Professor Daniel Mulligan of the intelligences studies program has created an exciting educational opportunity for students in his Introduction to Competitive Intelligence course.
Twenty-six students are now published authors of a paperback book edited by Mulligan titled “Insights and Analysis in 10 Minutes (or Less).”
Instead of assigning each student to read a business book, write a paper summarizing it and deliver a report to the class, Mulligan decided to motivate students by creating a more exciting opportunity.
Letting it be known that the results would be published, Mulligan hoped students would put forth more effort.
The book summarizes and analyzes 26 different books on leadership, business and motivation. Students were expected to go beyond a regular summary by researching and analyzing the book’s contents and its author.
“I think I may have enjoyed this report slightly better (than a normal intelligence presentation) because I really got into the book I was reading,” said Mitchell Mahfoud, one of the student authors. “Aside from the assigned reading, I did extra research to learn about the author of the book, who was also the CEO of the company the book focused on, and also looked up the company online.”
Mulligan provided his students with a list of books to choose from. Based on which book they chose to assess, he then determined when the analysis and presentation were due.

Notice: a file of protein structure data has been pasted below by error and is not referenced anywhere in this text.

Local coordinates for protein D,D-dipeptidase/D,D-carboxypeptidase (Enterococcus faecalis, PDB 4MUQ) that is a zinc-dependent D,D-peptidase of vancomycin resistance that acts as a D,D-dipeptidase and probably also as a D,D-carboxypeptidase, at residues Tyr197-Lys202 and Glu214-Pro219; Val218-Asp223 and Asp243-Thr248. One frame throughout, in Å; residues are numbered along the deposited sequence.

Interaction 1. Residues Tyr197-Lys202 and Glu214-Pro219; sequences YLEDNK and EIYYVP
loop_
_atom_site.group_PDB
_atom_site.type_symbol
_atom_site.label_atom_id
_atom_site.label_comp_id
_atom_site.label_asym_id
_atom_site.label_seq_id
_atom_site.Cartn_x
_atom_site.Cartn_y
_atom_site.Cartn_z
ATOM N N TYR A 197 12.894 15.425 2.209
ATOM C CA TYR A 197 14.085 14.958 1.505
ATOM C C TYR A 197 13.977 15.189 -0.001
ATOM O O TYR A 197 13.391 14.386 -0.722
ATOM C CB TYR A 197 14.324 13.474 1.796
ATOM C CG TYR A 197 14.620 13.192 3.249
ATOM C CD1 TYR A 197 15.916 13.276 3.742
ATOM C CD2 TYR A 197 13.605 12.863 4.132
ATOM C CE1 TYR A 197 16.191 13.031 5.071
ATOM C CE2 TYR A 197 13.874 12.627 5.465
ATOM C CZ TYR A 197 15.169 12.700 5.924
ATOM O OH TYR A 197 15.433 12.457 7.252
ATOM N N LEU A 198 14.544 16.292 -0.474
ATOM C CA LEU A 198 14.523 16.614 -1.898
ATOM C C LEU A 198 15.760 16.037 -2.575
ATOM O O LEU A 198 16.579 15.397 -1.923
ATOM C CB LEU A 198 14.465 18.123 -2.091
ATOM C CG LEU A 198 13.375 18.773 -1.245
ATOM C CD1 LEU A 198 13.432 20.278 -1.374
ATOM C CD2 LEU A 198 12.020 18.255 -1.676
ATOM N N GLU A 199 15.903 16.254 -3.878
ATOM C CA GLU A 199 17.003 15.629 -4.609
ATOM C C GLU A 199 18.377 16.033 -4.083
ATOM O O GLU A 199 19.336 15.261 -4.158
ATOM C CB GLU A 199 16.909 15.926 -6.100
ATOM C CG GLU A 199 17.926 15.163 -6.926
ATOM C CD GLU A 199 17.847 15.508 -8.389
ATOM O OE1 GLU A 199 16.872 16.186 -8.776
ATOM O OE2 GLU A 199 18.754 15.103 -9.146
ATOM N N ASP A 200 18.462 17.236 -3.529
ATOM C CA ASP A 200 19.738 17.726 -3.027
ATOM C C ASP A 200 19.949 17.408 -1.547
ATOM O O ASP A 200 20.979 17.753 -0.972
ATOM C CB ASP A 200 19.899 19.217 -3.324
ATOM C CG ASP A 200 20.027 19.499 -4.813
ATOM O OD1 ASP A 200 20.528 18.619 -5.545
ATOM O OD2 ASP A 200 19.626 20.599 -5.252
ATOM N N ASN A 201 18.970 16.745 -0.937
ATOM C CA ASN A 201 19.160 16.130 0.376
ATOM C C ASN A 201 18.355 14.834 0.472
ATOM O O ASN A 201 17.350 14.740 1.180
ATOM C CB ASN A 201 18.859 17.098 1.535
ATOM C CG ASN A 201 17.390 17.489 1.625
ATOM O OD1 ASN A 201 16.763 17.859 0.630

Students appeared to enjoy the project and were excited that the publication would be available for them to keep both as a reference and as something substantial they could produce at future job interviews.
“I thought it was a great learning experience,” said Mahfoud. “The book I chose, “Leading for Growth,” by Ray Davis, was very insightful and helped me to better understand the development process of a company. It was interesting and had concepts that applied to what we were doing in class.”
Being part of a project like this is beneficial to students in the Intelligence Studies program because they now have an experience collaborating on an actual published work, though only a few dozen are actually printed.
“The books are essentially ‘vanity press,’ but my goal is to go back and compile the best of all three volumes and possibly make them available for free through our department’s website,” Mulligan said.
The new book, completed at the close of winter term, represents the second volume in a series. Students in Mulligan’s current Intro to Competitive Intelligence course are working on Volume 3.